Enter Yukia Walker and Yuneisia Harris, sisters and owners of Curvaceous Couture, a first-of-its-kind bridal salon specializing in couture gowns to fit all body types. Yukia and Yuneisia have made it their mission to help curvy brides look and feel amazing in the right dress for their figure on their special day. The spirited sisters are living their dream as they help women of all shapes and sizes in TLC’s new reality series, Curvy Brides.
Yukia and Yuneisia first conceived the idea to open a specialty bridal boutique after Yukia had an awful experience shopping for her own wedding dress in 2008. After not being able to find a dress in her size, Yukia needed Yuneisia to try on gowns for her. With limited options available, Yukia was forced to buy a dress that she didn’t feel comfortable in. It became clear to the sisters through this experience that the market was seriously lacking. Every bride deserves a bridal moment they will remember forever and a dress that fits, no matter the size. And from there, Curvaceous Couture was born.
Obviously, the sisters recommend that, if at all possible, a bride should make an appointment with them so that she’ll definitely have samples she can actually try on. But with their salon located in the Baltimore-Washington D.C. area, that might be difficult for Minnesota brides. When a girls’ weekend trip to the east coast is out of the picture, brides might find some value in checking out smaller sample sizes for inspiration.
“Sometimes there is a dress that a bride will have seen in a bridal magazine or online and she desperately wants to see in person,” Yukia says. “It may be that a standard bridal salon in your area has a sample of that dress, but they may only have it in a size 6. The trouble is that even seeing it in person on a hanger or a model isn’t the same as seeing it on your body, which is why we encourage brides of all shapes and sizes to come to our salon.”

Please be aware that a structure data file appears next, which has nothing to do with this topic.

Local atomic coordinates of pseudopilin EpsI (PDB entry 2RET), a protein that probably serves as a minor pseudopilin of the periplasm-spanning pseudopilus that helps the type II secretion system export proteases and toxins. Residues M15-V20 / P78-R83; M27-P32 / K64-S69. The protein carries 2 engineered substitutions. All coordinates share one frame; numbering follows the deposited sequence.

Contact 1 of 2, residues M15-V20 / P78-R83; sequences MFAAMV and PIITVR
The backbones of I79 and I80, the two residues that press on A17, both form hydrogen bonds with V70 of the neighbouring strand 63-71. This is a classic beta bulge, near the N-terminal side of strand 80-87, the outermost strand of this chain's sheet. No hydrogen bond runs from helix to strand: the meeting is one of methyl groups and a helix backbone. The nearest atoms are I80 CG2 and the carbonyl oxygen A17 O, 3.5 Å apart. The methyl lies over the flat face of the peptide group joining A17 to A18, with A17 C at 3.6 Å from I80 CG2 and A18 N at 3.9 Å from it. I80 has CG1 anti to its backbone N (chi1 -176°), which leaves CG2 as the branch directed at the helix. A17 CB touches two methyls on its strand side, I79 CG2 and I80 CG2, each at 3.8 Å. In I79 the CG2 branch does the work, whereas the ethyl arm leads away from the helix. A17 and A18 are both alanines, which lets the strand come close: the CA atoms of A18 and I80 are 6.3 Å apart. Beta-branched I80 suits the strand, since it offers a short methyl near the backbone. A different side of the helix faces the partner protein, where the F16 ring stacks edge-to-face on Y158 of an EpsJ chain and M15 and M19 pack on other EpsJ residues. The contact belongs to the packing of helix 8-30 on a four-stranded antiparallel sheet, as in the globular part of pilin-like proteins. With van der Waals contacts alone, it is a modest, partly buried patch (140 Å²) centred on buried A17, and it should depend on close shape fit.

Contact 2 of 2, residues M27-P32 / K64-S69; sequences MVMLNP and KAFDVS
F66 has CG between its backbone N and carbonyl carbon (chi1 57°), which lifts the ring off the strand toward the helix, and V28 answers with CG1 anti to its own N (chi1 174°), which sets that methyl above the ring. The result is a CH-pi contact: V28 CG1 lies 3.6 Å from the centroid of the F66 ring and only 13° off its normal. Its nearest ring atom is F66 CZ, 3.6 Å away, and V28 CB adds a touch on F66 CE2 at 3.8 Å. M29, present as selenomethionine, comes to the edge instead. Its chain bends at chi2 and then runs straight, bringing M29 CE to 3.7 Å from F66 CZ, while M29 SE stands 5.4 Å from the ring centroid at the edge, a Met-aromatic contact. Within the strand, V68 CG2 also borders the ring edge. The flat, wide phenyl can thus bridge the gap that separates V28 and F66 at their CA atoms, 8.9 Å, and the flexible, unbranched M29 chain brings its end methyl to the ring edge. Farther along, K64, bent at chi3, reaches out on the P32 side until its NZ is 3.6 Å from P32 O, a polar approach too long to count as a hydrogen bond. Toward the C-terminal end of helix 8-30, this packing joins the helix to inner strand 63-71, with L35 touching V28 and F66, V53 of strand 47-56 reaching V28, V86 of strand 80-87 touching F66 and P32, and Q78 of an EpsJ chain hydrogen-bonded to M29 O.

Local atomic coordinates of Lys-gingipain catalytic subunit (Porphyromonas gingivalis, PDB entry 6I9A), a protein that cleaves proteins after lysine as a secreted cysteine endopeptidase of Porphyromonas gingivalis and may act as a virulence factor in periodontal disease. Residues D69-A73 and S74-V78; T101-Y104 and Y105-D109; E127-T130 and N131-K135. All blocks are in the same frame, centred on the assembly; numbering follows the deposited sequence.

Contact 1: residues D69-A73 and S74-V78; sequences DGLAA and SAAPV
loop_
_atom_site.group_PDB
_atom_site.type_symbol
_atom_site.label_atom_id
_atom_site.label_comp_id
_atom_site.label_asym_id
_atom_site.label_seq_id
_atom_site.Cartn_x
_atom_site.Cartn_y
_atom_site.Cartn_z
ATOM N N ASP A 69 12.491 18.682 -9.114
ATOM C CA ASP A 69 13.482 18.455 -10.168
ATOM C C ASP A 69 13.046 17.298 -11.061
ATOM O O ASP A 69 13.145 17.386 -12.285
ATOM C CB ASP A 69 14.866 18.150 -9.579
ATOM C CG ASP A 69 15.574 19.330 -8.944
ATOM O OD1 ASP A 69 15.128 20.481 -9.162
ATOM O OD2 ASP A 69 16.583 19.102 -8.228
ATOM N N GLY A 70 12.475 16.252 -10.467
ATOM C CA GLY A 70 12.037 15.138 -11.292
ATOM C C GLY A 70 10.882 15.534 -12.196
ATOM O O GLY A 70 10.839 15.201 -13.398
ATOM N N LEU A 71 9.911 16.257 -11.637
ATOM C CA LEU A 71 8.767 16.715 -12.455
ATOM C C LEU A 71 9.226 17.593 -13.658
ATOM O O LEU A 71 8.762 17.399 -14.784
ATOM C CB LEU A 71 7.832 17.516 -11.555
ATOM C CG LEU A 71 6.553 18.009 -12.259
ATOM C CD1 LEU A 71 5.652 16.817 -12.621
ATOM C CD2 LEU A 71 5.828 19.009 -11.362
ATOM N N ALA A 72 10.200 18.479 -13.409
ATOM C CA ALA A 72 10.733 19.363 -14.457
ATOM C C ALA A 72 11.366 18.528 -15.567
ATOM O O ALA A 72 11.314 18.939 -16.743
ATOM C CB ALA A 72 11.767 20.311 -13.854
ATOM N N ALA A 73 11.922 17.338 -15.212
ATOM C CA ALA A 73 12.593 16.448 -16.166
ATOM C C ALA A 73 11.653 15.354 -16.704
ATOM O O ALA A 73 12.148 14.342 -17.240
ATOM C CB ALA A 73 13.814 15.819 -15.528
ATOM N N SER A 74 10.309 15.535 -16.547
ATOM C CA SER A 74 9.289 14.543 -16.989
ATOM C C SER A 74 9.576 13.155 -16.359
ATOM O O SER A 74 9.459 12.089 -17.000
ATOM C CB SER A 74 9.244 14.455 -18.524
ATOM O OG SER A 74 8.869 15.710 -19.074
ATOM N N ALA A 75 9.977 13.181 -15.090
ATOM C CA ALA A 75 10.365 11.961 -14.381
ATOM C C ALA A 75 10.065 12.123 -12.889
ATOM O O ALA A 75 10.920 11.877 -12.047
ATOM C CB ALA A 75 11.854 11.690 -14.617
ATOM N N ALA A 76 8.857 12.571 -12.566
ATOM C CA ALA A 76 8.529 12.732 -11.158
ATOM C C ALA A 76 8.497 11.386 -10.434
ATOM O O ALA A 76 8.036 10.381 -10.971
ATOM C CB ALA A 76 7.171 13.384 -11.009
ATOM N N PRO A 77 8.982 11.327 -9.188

In general, the sisters advise that a curvy bride should avoid being pigeonholed into one shape or style because of other people’s opinions. “We often get brides in the salon who think that they can only wear what we affectionately refer to as a ‘bridal muumuu’ because they aren’t a size 10,” Yuneisia says. “We’ve had brides come in and say they only want an A-line dress and walk out with a figure-hugging trumpet gown, or a waist-defining ball gown.”
In the case of same-sex weddings, the sisters say to go for styles that make you happy. If both brides want to look like princesses, then the consultant’s job is to find two dresses that complement each other, even though they will have similar shapes. Yukia says, “In our experience, brides want their personalities to shine out in their gown and rarely have our LGBT brides chosen looks that are too similar.”
“It is important to remember that when a salon is purchasing a sample they have to guess how many brides they can fit into that sample, and what type of bride is most likely to buy that dress,” Yuneisia says. “They also have to account for the sales rep from the designer recommending a size based on the shape of the dress. If most of the girls who come to that store are between a 6 and 12, and the designer recommends ordering an 8, then it makes more sense for a standard salon to purchase the 8 or a 10 than to purchase larger sizes.”
Despite the allure of creating a custom creation from scratch, the sisters don’t advise it; having a custom dress is a big project. It involves first finding a seamstress or tailor whom you trust, seeing their work, and going through the design process with them. Then it takes months of mock-ups and fittings, with no way to know 100 percent what your dress will look like in the end. It is certainly a great option for some brides, but it will be a much calmer experience for a bride to order a dress that already exists that she loves, and have custom touches added by a seamstress like sleeves, more sparkle, or a different back.